This object is on display in the Pre-1920 Aviation exhibition station at the Steven F. Udvar-Hazy Center.
The 1917 French twin-engine Caudron G.4 has great significance as an early light bomber and reconnaissance aircraft. It was a principal type used when these critical air power missions were being conceived and pioneered in World War I. Although fighter aircraft frequently gain greater attention, the most influential role of aviation in the First World War was reconnaissance. The extensive deployment of the Caudron G.4 in this role makes it an especially important early military aircraft. Moreover, despite its speed and armament limitations, the Caudron G.4 was quite reliable, had a good rate of climb, and was pleasant to fly, all characteristics that made it a good training aircraft after its combat effectiveness was reduced. Many Allied pilots received their initial flight training on the Caudron G.4. The NASM Caudron is among the oldest surviving bomber aircraft in the world, and one of the very few remaining multi-engine aircraft from this period.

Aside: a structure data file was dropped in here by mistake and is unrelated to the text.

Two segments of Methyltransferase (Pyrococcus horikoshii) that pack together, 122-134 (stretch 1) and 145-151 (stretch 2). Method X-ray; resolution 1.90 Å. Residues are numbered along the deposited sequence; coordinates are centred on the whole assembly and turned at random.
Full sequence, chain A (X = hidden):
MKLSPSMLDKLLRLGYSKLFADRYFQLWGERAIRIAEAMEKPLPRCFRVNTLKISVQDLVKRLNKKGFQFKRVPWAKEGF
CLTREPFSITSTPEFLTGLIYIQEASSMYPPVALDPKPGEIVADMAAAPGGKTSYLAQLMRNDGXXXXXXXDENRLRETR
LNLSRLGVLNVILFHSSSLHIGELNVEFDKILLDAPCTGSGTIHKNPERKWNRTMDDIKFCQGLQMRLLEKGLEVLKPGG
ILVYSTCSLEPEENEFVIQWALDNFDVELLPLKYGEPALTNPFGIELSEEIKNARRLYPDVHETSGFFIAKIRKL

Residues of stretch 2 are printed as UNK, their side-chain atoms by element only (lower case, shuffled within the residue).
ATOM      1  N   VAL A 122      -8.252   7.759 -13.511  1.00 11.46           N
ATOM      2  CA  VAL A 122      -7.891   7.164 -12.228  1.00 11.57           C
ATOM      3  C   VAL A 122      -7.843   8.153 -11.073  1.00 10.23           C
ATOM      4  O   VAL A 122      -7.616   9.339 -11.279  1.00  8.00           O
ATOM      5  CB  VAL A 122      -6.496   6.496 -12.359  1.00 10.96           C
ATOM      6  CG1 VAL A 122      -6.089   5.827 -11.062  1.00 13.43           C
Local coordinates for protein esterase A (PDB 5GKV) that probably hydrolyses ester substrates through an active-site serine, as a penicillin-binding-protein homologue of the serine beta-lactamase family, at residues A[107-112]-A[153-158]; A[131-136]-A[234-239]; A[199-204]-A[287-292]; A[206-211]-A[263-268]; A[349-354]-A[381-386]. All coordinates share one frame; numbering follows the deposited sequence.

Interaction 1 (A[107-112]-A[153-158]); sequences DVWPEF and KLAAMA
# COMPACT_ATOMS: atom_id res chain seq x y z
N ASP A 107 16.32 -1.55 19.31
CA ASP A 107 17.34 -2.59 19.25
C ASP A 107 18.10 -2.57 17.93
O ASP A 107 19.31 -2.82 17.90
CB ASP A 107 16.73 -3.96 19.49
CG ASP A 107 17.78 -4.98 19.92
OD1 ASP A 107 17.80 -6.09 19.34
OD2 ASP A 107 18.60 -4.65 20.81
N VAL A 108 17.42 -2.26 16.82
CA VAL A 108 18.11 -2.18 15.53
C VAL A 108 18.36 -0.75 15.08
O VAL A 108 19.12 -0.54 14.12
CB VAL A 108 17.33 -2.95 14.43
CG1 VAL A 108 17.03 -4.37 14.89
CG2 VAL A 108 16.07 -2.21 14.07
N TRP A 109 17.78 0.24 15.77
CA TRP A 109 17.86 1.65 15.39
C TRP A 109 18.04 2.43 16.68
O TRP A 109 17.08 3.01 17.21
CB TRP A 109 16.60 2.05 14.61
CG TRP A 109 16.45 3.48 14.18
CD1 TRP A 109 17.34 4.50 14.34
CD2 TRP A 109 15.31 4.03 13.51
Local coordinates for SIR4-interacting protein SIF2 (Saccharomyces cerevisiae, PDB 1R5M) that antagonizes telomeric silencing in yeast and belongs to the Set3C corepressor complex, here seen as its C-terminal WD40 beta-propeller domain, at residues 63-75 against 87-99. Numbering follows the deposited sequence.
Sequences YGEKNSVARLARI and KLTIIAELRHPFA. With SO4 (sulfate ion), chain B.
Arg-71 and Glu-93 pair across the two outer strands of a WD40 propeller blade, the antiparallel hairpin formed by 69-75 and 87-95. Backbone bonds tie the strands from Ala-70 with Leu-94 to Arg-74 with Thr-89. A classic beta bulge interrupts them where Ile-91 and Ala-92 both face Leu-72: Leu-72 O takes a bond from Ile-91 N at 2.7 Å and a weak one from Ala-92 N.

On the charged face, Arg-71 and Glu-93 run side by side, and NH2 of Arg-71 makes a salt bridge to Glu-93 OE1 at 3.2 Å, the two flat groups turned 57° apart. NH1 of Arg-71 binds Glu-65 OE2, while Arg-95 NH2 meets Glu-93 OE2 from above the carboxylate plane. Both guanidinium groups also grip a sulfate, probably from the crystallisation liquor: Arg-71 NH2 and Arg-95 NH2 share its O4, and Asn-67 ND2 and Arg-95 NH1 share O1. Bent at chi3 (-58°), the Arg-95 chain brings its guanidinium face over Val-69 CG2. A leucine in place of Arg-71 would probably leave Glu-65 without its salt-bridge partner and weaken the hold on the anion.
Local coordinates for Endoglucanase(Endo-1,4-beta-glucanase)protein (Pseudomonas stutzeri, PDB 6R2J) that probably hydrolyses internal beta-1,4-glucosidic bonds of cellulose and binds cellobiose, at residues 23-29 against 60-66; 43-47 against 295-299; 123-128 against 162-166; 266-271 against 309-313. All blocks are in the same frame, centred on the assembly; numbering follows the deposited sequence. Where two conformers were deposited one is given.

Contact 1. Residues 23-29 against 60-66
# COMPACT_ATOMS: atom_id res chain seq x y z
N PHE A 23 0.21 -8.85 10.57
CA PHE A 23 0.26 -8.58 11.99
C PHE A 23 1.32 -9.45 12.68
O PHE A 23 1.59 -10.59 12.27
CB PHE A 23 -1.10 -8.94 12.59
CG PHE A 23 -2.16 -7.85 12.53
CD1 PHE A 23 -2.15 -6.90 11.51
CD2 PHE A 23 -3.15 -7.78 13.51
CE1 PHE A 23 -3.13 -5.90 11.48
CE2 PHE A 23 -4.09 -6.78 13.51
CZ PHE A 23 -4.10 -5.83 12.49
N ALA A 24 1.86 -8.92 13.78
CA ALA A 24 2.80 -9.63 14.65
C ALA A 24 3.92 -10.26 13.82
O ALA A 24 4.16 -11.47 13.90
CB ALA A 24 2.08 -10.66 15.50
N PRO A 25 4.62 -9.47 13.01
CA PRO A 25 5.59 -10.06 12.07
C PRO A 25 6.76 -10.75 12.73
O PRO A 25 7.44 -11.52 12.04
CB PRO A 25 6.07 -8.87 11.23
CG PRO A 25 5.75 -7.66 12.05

Transfer from the U.S. War Department.
Country of Origin: France
Wingspan: 16.8 m (55 ft 3 in)
Length: 7.2 m (23 ft 7 in)
Height: 2.5 m (8 ft 3 in)
Weight: Empty, 733 kg (1,616 lb)
Gross, 1,232 kg (2,716 lb)
Materials: Airframe: Wood Covering: Fabric
Physical Description:Twin-engine, two-seat French World War I biplane reconnaissance and bomber aircraft; two 80-horsepower Le Rhone 9C rotary engines. Tan finish overall.
Inventory number: A19190008000